Move over dot-com.  Untold numbers of new Internet address endings are about to hit cyberspace.

The Internet Corporation for Assigned Names and Numbers (ICANN), which manages and oversees the complex structure of the Internet, announced today that it will soon be offering new Generic Top Level Domains (gTLDs) for use on the Web.

You probably know these gTLDs as the suffixes – such as dot-com, dot-edu or dot-org – used at the end of every Web address.

Meeting in Singapore, ICANN’s board of directors approved the plan to dramatically increase the number of Internet domain name endings.

ICANN’S plan for the new gTLDs allows for the use of almost any word in any language as well as different scripts, such as Arabic, Japanese and Cyrillic.

The change could impact how people find information on the Internet as well as how businesses plan and structure their online presence. Businesses, organizations and individuals will be able to market and publicize their own brand, products, community or cause in new and creative ways.

Instead of being limited to the same old Internet address ending used by everyone else, those applying for the new Web suffixes will be able to create and use ones which are unique to their specific needs.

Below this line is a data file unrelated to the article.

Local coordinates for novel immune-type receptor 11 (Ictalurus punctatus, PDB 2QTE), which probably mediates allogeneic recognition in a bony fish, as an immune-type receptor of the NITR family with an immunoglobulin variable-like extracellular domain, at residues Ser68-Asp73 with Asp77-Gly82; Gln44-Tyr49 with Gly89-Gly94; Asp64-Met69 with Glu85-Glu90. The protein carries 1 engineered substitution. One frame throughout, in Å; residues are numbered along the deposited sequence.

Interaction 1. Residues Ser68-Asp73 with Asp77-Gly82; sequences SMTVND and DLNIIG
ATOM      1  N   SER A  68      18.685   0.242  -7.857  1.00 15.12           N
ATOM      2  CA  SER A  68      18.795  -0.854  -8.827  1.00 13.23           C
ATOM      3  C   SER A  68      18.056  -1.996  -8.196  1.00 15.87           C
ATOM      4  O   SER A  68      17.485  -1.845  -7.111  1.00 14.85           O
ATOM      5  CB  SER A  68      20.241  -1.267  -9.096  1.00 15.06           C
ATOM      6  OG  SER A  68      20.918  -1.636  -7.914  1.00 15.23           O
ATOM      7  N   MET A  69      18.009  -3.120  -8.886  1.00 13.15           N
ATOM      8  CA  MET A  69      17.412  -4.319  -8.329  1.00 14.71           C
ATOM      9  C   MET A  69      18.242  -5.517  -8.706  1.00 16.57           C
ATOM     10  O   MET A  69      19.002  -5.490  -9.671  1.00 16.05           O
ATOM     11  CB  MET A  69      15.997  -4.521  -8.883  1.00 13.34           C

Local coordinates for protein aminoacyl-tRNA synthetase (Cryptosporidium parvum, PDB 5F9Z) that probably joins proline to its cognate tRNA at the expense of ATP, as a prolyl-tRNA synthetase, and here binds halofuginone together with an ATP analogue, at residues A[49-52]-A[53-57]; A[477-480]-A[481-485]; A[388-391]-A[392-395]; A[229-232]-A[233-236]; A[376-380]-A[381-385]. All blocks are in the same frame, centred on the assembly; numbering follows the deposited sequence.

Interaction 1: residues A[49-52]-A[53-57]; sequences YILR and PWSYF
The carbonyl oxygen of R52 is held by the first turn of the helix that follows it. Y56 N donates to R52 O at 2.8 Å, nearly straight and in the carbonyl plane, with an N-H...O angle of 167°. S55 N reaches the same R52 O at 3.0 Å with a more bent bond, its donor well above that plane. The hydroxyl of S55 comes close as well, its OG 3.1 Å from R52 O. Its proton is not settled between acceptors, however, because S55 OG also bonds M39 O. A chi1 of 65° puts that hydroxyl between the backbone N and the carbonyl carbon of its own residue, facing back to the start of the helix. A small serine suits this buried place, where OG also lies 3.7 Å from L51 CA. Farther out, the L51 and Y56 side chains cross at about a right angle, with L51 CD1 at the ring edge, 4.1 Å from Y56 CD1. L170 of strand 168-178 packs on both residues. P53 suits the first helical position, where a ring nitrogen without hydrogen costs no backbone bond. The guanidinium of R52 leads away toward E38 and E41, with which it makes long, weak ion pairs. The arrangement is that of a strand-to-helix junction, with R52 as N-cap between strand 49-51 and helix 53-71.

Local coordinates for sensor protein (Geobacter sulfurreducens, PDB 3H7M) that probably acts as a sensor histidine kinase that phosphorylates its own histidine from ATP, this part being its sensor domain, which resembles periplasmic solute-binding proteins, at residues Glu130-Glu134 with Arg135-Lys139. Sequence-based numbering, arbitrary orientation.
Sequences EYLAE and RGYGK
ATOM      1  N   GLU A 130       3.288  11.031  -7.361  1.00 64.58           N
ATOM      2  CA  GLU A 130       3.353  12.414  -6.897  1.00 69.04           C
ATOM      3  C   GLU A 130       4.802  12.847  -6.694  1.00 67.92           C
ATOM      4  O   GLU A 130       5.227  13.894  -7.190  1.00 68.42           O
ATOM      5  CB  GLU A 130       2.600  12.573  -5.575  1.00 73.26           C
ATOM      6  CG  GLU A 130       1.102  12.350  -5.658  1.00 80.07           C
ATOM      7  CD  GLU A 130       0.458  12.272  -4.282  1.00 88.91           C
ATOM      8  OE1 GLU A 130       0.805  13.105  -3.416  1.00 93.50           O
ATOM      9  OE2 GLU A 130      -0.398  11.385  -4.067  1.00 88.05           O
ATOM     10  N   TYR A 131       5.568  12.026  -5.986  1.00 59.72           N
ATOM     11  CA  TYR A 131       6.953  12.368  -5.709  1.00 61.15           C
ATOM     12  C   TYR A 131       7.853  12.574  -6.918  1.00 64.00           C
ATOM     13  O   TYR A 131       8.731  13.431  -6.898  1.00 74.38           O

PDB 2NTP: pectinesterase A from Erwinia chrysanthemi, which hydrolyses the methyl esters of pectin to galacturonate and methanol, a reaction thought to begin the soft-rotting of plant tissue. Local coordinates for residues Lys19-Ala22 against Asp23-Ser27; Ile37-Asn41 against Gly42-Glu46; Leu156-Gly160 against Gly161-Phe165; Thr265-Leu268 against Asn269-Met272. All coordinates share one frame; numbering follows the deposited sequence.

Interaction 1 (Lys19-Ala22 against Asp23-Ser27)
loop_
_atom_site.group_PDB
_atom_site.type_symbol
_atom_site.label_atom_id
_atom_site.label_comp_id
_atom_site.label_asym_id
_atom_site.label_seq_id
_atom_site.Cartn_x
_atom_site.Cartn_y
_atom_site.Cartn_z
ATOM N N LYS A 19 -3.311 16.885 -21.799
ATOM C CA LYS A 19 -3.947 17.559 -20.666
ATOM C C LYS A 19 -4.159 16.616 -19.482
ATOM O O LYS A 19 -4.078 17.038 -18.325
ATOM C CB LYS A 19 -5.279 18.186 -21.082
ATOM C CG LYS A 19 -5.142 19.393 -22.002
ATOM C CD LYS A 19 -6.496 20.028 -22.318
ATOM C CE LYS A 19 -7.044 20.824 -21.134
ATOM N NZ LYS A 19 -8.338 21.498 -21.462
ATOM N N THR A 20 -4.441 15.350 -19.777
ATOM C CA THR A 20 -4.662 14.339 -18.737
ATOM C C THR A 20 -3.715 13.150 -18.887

Companies like Toyota, Philips or McDonalds would be able to create an Internet address that ends with .toyota, .philips or .mcdonalds.

Not only would businesses be able to promote their companies in this way, but they could also structure Web addresses to be brand specific – .toyota.camry, philips.dvd or mcdonalds.hamburger.

But those who want to take advantage of the change had better get busy because there’s a limited window to apply for these new domain-enders. ICANN will accept applications from Jan. 12, 2012 to April 12, 2012.

What do you think about ICANN’s plan?  Do you like it? Hate it? Do you think this will greatly help those who use the Web or will it lead to confusion?

Let us know your thoughts.